Titles At Your Library
Sweet Liberia: Lessons from the Coal Pot
ISBN: 0982712502 Sunrise Consulting. 2010 “Many have wondered what it would be like to pack up our things and move to a new country, but none of us have imagined having to flee our new homeland with our children and barely more than the clothes on our back. Yet, Susan Peters managed to do just that while maintaining her faith which would eventually help her rebuild her life and uplift her heart and soul. This book is a wonderful and eye-opening experience that shouldn't be missed!”---Naleighna Kai, National Best-selling author of Speak It into Existence.
Sweet Liberia, Lessons from the Coal Pot is a delightful, painfully honest memoir that chronicles the thick slice of humanity sandwiched between Liberia’s April 12, 1980 coup and the Civil War in 1989. Like many others who embraced Black Pride, Afros, African clothing and names in the 70’s, Susan and thousands more took it one step further and immigrated to Mother Africa. This touching memoir is set against the author’s personal growth, her cultural struggles, and her triumphs, and is an informative, personally revealing, and often-comical account of her family’s eleven-year journey immersed in the rich culture of Liberia, West Africa.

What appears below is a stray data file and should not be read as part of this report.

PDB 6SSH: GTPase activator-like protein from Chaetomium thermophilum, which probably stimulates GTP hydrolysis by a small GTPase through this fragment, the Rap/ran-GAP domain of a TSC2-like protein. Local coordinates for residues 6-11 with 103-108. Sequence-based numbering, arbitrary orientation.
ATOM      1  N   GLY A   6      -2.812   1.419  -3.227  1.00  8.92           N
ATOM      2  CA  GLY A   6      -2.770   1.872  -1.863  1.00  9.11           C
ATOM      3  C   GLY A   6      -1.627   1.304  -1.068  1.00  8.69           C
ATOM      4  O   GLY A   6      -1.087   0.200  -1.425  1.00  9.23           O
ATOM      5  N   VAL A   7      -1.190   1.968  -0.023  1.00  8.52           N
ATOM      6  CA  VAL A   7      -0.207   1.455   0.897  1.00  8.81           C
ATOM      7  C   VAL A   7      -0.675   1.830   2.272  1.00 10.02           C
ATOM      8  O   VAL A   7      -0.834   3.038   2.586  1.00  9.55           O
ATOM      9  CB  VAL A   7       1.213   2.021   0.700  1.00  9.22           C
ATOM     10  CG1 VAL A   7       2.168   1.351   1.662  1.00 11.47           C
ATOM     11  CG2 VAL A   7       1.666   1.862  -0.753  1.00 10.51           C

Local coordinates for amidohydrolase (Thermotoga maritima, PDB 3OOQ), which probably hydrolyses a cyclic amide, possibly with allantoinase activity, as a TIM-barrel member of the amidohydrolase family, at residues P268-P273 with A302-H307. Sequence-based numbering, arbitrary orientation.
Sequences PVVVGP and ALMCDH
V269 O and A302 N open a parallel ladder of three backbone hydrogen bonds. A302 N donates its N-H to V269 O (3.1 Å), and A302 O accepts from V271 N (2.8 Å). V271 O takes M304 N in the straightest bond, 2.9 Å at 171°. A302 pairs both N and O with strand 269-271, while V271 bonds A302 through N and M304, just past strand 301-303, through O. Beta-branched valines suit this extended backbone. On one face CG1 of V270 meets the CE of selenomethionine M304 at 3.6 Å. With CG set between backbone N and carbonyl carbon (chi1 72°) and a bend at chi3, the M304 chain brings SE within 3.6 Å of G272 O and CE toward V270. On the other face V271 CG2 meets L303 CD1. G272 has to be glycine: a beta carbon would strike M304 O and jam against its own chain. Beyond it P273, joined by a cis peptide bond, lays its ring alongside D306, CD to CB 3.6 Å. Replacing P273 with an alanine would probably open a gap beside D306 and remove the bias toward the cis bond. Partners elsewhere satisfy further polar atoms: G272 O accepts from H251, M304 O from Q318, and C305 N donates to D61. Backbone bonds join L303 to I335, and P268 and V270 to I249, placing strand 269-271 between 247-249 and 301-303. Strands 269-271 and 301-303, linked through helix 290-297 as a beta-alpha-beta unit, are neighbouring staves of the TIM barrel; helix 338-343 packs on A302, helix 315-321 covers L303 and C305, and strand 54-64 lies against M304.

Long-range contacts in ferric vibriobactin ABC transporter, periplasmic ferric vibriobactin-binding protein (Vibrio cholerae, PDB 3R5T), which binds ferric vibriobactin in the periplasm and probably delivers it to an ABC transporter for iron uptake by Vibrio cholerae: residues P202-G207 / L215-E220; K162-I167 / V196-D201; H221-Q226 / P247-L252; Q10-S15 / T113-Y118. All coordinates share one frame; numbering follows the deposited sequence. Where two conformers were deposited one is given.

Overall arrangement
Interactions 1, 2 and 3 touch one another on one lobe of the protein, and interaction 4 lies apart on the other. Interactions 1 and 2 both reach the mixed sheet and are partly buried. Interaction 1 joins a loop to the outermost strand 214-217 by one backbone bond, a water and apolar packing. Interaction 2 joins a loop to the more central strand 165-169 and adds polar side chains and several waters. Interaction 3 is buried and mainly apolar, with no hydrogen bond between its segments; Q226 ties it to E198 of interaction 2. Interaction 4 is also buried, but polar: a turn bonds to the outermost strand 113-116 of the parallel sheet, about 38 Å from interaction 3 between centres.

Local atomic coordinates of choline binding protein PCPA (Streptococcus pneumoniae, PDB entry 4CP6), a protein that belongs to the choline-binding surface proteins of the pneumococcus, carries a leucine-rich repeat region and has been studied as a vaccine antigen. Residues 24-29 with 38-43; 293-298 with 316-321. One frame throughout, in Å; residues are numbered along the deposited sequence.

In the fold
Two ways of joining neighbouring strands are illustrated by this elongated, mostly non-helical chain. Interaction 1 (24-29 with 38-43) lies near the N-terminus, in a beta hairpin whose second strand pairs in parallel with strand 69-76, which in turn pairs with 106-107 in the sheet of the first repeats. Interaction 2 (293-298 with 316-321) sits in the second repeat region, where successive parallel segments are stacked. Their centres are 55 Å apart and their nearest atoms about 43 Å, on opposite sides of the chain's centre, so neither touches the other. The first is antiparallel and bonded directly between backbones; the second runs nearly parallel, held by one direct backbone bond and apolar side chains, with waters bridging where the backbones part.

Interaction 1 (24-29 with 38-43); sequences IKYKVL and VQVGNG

Now, as Liberia stands on the threshold of rising under the leadership of Africa’s first elected female president, Ellen Johnson Sirleaf, Susan writes about the wisdom, beauty, and resilience she witnessed during her sojourn.
ISBN: 0982712510 Sunrise Consulting. 2014 Joi Sommers earned her detective's shield the hard way --on the streets of Chicago's Westside. Having earned a reputation for tackling grisly cases that typically weed female cops off homicide, Joi transfers to the city's south suburbs-envisioning a calmer life. That notion halts abruptly when she receives a predawn call to speed to the home of a wealthy church Elder found murdered in the den of his stylish home.
Detective Sommers and her partner Russell investigate what initially appears to be a random homicide, presumably committed during the act of robbery. However, the gruesome nature of the killing and closer scrutiny of the evidence signals that the motive for this murder was much more personal..
The question is, who would want this pillar of the community dead, and why?